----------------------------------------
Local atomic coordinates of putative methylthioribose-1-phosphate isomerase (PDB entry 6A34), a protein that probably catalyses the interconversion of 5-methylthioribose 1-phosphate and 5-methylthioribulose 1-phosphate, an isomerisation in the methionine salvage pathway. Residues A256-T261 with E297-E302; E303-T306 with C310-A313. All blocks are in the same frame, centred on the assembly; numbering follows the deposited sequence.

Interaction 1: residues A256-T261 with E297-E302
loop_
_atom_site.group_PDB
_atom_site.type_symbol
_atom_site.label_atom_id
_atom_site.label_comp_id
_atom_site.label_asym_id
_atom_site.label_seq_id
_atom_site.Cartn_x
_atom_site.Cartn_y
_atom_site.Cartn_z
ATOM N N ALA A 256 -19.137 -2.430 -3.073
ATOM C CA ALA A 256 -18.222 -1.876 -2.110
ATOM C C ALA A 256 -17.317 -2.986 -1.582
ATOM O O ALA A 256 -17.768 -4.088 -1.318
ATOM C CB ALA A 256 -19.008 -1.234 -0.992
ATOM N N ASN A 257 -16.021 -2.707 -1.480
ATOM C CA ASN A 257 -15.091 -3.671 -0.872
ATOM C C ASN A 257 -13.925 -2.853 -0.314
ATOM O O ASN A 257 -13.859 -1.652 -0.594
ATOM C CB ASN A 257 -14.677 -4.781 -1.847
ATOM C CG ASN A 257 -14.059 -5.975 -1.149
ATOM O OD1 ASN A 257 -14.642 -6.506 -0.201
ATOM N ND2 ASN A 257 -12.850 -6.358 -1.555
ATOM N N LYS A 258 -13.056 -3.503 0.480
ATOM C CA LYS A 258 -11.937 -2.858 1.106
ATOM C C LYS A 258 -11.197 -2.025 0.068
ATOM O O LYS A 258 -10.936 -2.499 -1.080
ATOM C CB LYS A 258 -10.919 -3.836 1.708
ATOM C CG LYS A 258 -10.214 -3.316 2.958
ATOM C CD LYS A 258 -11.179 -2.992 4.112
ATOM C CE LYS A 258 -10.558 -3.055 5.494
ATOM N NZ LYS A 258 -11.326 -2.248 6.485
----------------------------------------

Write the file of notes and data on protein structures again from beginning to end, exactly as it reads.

Local atomic coordinates of putative methylthioribose-1-phosphate isomerase (PDB entry 6A34), a protein that probably catalyses the interconversion of 5-methylthioribose 1-phosphate and 5-methylthioribulose 1-phosphate, an isomerisation in the methionine salvage pathway. Residues A256-T261 with E297-E302; E303-T306 with C310-A313. All blocks are in the same frame, centred on the assembly; numbering follows the deposited sequence.

Interaction 1: residues A256-T261 with E297-E302
loop_
_atom_site.group_PDB
_atom_site.type_symbol
_atom_site.label_atom_id
_atom_site.label_comp_id
_atom_site.label_asym_id
_atom_site.label_seq_id
_atom_site.Cartn_x
_atom_site.Cartn_y
_atom_site.Cartn_z
ATOM N N ALA A 256 -19.137 -2.430 -3.073
ATOM C CA ALA A 256 -18.222 -1.876 -2.110
ATOM C C ALA A 256 -17.317 -2.986 -1.582
ATOM O O ALA A 256 -17.768 -4.088 -1.318
ATOM C CB ALA A 256 -19.008 -1.234 -0.992
ATOM N N ASN A 257 -16.021 -2.707 -1.480
ATOM C CA ASN A 257 -15.091 -3.671 -0.872
ATOM C C ASN A 257 -13.925 -2.853 -0.314
ATOM O O ASN A 257 -13.859 -1.652 -0.594
ATOM C CB ASN A 257 -14.677 -4.781 -1.847
ATOM C CG ASN A 257 -14.059 -5.975 -1.149
ATOM O OD1 ASN A 257 -14.642 -6.506 -0.201
ATOM N ND2 ASN A 257 -12.850 -6.358 -1.555
ATOM N N LYS A 258 -13.056 -3.503 0.480
ATOM C CA LYS A 258 -11.937 -2.858 1.106
ATOM C C LYS A 258 -11.197 -2.025 0.068
ATOM O O LYS A 258 -10.936 -2.499 -1.080
ATOM C CB LYS A 258 -10.919 -3.836 1.708
ATOM C CG LYS A 258 -10.214 -3.316 2.958
ATOM C CD LYS A 258 -11.179 -2.992 4.112
ATOM C CE LYS A 258 -10.558 -3.055 5.494
ATOM N NZ LYS A 258 -11.326 -2.248 6.485